The Bureau of Labor Statistics released its latest figures on the U.S. labor market today. According to those figures, the U.S. created 243,000 new jobs in February 2006. This type of growth is certainly welcome news, given the overall lackluster performance in the preceding years.

The job gains were wide spread across a variety of industries. The single largest increase came in education and health care with 47,000, followed by construction with 41,000 new jobs, and professional and technical services, such as building services, with 39,000. Government jobs, especially at the sate and local level, grew by 38,000 and employment in leisure and hospitality industries, especially restaurants grew by 25,000. These gains helped to offset the continued lackluster performance of manufacturing employment, which declined again by 1,000 jobs.

Yet, this one good month does not change the larger picture much. For instance, employment growth in February 2006 was still below the long-term average of 0.2 percent between 1947 and March 2001. That is, there have only been 6 months – out of 59 months – in this business cycle, which started in March 2001, that were above average. The average employment growth from March 2001 through February 2006 reflects this with an average monthly growth rate of 0.03 percent that amounts to just one-sixth the long-term average. Finally, the employed share of the population remained at 62.9 percent in February, well below the 64.3 percent recorded at the end of the last business cycle in March 2001. Had the employed share of the population stayed the same, 3.2 million more people would be employed now. Considering these additional people would raise the unemployment rate to 6.8 percent for February 2006.

The wage figures from today’s release deserve particular attention. In February, hourly wages, before inflation, grew by 0.3 percent, a slowdown from 0.4 percent each in January 2006 and December 2005. Over the past twelve months, this has meant that hourly earnings grew by 3.5 percent. This is faster than wages grew from January to January or from December to December.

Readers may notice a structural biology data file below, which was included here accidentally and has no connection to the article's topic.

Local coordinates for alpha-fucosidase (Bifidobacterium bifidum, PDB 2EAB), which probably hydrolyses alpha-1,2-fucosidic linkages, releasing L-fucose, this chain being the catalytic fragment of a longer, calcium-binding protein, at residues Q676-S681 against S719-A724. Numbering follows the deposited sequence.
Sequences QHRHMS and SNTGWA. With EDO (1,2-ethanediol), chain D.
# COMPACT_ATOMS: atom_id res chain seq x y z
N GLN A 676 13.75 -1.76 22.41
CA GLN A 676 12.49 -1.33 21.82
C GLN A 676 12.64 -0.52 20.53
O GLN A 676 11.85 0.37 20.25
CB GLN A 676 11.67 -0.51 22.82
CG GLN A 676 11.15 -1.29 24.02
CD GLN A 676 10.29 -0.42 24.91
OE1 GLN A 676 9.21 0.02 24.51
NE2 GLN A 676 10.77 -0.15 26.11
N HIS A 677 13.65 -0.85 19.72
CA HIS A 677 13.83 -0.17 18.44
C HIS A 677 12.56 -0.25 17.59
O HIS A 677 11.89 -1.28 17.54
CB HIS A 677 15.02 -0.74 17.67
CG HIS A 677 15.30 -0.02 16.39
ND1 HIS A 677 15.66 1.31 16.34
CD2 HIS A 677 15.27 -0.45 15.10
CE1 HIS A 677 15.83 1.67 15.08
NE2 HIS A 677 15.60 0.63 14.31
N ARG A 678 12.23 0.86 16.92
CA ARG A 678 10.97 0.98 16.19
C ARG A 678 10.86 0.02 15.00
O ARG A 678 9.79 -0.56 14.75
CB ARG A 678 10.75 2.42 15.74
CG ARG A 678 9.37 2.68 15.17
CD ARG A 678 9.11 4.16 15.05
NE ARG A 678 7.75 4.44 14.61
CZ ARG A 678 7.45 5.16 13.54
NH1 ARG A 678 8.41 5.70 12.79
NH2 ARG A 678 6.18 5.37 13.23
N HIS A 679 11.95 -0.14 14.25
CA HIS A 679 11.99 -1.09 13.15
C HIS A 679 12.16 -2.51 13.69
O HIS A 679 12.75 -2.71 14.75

Some observers have used these wage data to ring the alarms about inflation. The data do not bear this out. For one, there is no sign of inflation. What economists worry about is so-called core inflation, i.e. price changes without the rather volatile prices for food and energy. This rate has remained steady at about 2.1 percent on a year-to-year basis, according to data from the Bureau of Labor Statistics. In recent months, it even seemed to have declined slightly. It was lower in January 2006 than in December 2005 and lower in December than in November.

Moreover, once inflation is taken into consideration, wages have actually fallen for more than three years. By January 2006, hourly inflation adjusted earnings were lower than at any point since October 2001. Hourly earnings either stayed flat or fell in 2003, 2004 and 2005.

Yet another sign that wages do not exert inflationary pressures is that year-on-year inflation peaked last September with 4.7 percent, while year-on-year wage growth did not start to climb consistently until December 2005 and when it did, it did so rather gradually, compared to recent price spikes. There seemed to be a delay of several months in response to the price hikes caused by higher oil prices last summer.

Finally, today’s figures show that there is still a lot of labor market slack. That is, employers can still hire a lot of people at going wages and do not have to raise wages and ultimately prices. The number of labor force participants grew more than employment with 335,000, thus actually raising the unemployment rate slightly to 4.8 percent from 4.7 percent in January. Long-term unemployment also picked up again as people still had a hard time finding a job. The average length of unemployment rose to 17.6 weeks, the longest it has been since November 2005.

The primary reason why wage growth remains relatively subdued is still that job growth is comparatively slow. As employment growth finds its footing and remains widespread, the hope is that wage growth will become at least strong enough to keep pace with inflation.

Christian Weller is a Senior Economist at the Center for American Progress, where he specializes in Social Security and retirement income, macroeconomics, the Federal Reserve, and international finance.

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Christian E. Weller

Senior Fellow